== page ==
Navigating this infinite number of possibilities and achieving the best outcome requires strong planning and strategy skills. Players also need to visualize the board and calculate their moves.
There are many similarities to sports that use offensive and defensive moves. For instance, football coaches use these skills when developing a playbook for their teams.
Endurance and Focus
While chess doesn’t require coordination, it’s an activity where players have to remain focused for hours at a time. A casual game might last a few minutes, but players participating in international competitions can play for seven to nine hours.
A game of chess requires a sustained effort. Players have to keep analyzing the situation as their opponent moves their pieces. In addition, they have to maintain a state of focus and execute a strategy within a timeframe since the International Chess Federation requires players to perform 40 moves in two hours.
Plus, simultaneous exhibitions where players take on multiple opponents at once can be physically exhausting.
The Effects of Chess on the Brain
Chess is an amazing way to stimulate the brain. The brain isn’t a muscle, but it’s a crucial organ.
Experts believe that chess can improve memory and creativity. Chess players also seem to have better planning abilities, and the game can help with ADHD and dementia symptoms.
Brain scans of elite chess players have revealed that two areas of the brain likely become more effective through a selective pruning process that removes excess gray matter. These areas include the superior longitudinal fasciculus, a structure that sends visual signals to areas that execute tasks, and the occipital-temporal junction, a zone that supports visual and spatial awareness.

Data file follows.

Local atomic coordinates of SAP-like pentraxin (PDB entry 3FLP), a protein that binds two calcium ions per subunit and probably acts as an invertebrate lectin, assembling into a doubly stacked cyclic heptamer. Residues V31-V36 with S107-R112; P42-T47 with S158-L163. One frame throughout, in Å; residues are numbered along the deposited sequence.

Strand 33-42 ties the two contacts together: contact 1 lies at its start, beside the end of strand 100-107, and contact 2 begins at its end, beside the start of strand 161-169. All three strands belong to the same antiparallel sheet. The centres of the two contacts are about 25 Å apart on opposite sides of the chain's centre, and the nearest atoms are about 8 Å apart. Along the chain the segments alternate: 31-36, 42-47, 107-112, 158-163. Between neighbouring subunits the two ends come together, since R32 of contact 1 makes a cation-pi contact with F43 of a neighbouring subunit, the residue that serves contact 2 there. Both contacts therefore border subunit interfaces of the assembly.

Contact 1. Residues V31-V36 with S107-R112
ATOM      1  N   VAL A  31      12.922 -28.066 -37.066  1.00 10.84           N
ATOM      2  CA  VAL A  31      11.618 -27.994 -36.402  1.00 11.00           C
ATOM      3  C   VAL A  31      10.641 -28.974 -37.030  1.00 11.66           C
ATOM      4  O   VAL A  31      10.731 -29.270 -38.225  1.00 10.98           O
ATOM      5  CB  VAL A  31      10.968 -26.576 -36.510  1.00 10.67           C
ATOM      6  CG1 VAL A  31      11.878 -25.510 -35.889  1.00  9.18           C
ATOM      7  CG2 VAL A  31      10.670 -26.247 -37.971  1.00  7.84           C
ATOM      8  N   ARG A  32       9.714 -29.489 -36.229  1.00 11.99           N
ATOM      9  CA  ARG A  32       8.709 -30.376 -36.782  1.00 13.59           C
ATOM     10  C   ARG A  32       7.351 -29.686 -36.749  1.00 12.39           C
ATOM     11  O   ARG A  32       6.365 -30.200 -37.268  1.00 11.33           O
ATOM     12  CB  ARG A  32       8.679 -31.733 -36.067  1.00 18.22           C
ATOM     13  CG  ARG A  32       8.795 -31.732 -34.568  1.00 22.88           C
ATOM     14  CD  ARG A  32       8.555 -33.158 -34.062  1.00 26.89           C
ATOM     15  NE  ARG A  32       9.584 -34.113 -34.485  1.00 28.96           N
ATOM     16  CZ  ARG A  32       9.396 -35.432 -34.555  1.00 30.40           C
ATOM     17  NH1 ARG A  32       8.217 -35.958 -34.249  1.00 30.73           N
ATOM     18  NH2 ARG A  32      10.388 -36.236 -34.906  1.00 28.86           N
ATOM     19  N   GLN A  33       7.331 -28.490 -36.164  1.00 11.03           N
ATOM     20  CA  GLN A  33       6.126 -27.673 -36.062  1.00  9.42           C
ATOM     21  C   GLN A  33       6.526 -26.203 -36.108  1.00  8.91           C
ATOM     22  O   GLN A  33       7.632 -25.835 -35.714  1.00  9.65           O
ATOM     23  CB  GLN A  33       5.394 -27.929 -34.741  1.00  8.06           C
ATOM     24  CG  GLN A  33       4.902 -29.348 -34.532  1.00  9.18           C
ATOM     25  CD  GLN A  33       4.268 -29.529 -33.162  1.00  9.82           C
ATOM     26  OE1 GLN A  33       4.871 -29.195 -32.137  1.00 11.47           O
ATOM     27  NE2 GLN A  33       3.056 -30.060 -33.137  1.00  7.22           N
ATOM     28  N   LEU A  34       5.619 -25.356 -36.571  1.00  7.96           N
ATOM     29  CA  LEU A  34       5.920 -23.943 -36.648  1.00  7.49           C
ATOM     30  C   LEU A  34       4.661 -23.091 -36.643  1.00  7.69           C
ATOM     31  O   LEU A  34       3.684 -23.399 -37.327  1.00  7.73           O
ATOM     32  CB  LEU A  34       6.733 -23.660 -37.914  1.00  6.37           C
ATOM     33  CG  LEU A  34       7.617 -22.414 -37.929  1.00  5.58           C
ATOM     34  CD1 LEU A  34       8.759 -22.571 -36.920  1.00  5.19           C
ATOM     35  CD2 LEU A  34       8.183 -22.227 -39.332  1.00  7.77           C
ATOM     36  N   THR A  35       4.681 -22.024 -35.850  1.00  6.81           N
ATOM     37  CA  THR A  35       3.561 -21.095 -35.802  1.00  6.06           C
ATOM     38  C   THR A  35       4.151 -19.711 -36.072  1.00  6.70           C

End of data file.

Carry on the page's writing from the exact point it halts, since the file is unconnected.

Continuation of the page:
What Do the Experts Say?
The Olympic Committee officially recognized chess as a sport in 1999. Chess isn’t part of the Olympics, but the Olympic Committee, the International Chess Federation, and Chess.com are working together to add chess to the first Olympic Sports Series.
This upcoming event will feature several esports events and marks a new era in the history of the Olympics where the definition of sports is broader.
This event reflects esports’s rise in popularity, a sports category that doesn’t require physical exertion but challenges players by requiring focus and skills. As esports continue to challenge us in new ways and make us rethink how we see sports, more people will likely start considering chess as a sport.
Find the best courses to improve your chess game.
Final Thoughts: Is Chess a Sport?
Given the incredible level of concentration and skills required to rise to the rank of Grandmaster, it’s safe to say that chess requires the same level of training and dedication as professional sports.
Players don’t have to exert themselves or use coordination physically, but the planning, creativity, and focus required make chess a sport, or at the very least an esport.
The largest marketplace for live
classes, connecting and enriching
humanity through knowledge.